When you go to a job interview, be yourself. Plan what you may be asked and what you will say. Only talk about disability if you want to.
Plan what you’re going to say
The company and role
Look at the company website.
Make sure you can say:
- 3 things you like about the company
- why you want to work there
- why you want the job
Skills and experience
You will need to give examples that prove you have the relevant skills and experience. These includes things you’ve learned outside of work.
Have an example for each required skill on the job description. Include the:
- Situation – a time and place when you did something or faced a challenge. This can be from when you were working, volunteering or another relevant event. Be specific. This could be something like a group project.
- Task – what you were responsible for in that situation. Did you manage the group project or was it up to you to resolve that conflict with a colleague?
- Action – what you did. Talk about what you were responsible for and how you dealt with the challenge. Focus on you, not what your team boss, or colleague did.
- Result – the outcome. Talk about what you achieved and learned.
“Tell us about a time you had to complete a task under a tight deadline”
Answer by analysing the situation, task, action and result.
|Situation||While I usually like to plan my work out in stages and complete it piece by piece, I can also achieve strong results under a tight deadline. Once, an employee left my old company days before a big project of his was due.|
|Task||I was asked to take it over, with only a few days to learn about and complete the project.|
|Action||I formed a task force and created a plan to delegate the work.|
|Result||We all completed the assignment with a day to spare. I think I tend to thrive under tight deadlines.|
“Tell me about yourself”
Follow the structure that you have in your CV. Begin with an overview of your highest qualification. Then run through the jobs or volunteering positions you’ve had so far. Give brief examples of the achievements and skills. Your interviewer will ask if they want to know more.
“What are your strengths?”
Pick 3 strengths that you think will get you the job. Give examples of how you have used them at work.
“What are your weaknesses?”
Working to improve your skills is a strength. Pick an area to highlight where you have done something to improve. You could talk about IT as a weakness, for example and what you did to improve your skills.
Never say “I do not have any weaknesses” or "I work too hard".
“Why should we hire you? What makes you stand out?”
Look at the job description again to find out what they’re looking for. Link this to your strengths and skills.
You could start by saying, “I have strong technical skills and I can build long-term customer relationships.” Then talk about something that you’ve done, and the benefit it brought to the business.
Round off your answer with something like, “Given the opportunity, I could bring this success to your company.”
“What are your goals? Where do you see yourself in 5 years?”
Show ambition and that you want to make the most of every job you have. Link these back to the job you’re interviewing for.
“Why do you want to work here?”
Show that you know something about the company, and link their values to your goals. Never say "I just need a job."
“What 3 good things would your last boss say about you?”
Say something showing that you:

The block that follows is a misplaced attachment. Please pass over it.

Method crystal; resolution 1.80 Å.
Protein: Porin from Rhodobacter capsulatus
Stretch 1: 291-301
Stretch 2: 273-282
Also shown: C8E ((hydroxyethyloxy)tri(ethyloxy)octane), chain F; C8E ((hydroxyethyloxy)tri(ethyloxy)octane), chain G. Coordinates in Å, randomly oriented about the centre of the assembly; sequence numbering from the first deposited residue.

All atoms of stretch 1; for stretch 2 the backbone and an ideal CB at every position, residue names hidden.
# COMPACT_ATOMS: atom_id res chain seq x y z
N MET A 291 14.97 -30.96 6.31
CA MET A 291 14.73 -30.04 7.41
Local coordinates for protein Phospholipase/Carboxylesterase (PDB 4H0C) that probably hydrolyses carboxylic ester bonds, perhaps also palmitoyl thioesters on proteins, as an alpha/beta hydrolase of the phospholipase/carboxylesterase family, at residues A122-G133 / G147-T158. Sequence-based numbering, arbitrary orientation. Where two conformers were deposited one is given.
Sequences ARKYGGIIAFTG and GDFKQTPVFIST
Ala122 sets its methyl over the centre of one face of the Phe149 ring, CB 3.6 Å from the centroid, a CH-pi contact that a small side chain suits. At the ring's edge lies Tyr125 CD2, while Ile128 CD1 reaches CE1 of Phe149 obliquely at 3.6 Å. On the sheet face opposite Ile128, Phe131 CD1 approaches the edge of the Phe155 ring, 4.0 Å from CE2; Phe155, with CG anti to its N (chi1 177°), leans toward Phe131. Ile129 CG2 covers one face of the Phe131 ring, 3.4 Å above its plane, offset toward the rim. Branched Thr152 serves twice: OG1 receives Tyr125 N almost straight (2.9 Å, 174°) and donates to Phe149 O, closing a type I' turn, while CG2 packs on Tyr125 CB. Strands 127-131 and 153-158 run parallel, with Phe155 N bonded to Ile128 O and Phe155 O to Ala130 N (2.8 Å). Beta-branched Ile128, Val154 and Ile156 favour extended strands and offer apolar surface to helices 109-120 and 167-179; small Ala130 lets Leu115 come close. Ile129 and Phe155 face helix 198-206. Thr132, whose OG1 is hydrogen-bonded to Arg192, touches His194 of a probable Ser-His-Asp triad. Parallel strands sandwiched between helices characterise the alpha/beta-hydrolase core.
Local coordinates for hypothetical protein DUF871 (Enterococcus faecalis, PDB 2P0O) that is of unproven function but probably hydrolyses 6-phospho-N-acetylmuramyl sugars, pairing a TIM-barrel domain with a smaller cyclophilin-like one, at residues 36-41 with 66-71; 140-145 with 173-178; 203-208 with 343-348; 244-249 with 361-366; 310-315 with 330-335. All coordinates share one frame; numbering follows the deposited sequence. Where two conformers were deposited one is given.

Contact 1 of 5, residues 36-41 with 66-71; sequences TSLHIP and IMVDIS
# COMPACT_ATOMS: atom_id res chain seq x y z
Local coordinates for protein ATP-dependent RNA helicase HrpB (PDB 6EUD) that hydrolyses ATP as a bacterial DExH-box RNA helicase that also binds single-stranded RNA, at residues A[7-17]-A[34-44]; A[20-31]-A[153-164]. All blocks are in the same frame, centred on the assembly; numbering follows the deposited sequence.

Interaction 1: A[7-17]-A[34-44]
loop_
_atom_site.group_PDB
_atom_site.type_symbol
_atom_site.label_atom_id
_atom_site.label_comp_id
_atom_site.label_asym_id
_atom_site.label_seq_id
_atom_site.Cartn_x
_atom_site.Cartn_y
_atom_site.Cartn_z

- could do the job well
- are committed to the work
- are a good person to have in a team
For example: "My boss has told me that I am the best designer he has ever had. He knows he can always rely on me, and he likes my sense of humour."
“What salary are you asking for?”
Prepare by researching how much someone with your skills gets paid. Do not say a specific figure, you can negotiate later.
“Any questions for us?”
Prepare at least 5 questions about the company and role. Asking about a recent change in the employer's industry is a good place to start. Here are some examples:
- Why has the position become available?
- What are the measures used to judge how successful I am in the role?
- What challenges might I face in the role?
- What is the desired time frame for reaching the objectives of the role?
- What can I expect from you in terms of development and support?
In the interview
If you’re interviewed by more than one person, pay attention to each of them. Be confident about what you know, but try not to seem arrogant. Try to stay calm and try not to fidget – arriving at the interview at least 20 minutes early will help. Remember to turn your phone off.
Listen to each question before answering. It’s OK to ask the interviewer to rephrase their question if you do not understand.
Be positive about your old job and the one you’re applying for. Tell the truth and focus on what you can do.
Talking about your condition or impairment
You do not have to “disclose” your condition or impairment in your job interview. You can always bring it up later, but talking about it could be the start of a conversation about getting the support your need.
Talking about your impairment in an interview
Be aware of your body language
How you behave in an interview can make you look confident. It's as important as what you say. If you cannot do one of the things below, you could try to explain why in a confident and friendly way.
- shake hands firmly
- sit up straight
- keep eye contact
- watch your hands
- chew gum
- put your hands in your pockets
After the interview
At the end of an interview, the interviewer will usually tell you when they will contact candidates with their decision. If they do not, you can ask. If you do not hear from them after this time, you can get in touch.
Last reviewed by Scope on: 18/04/2018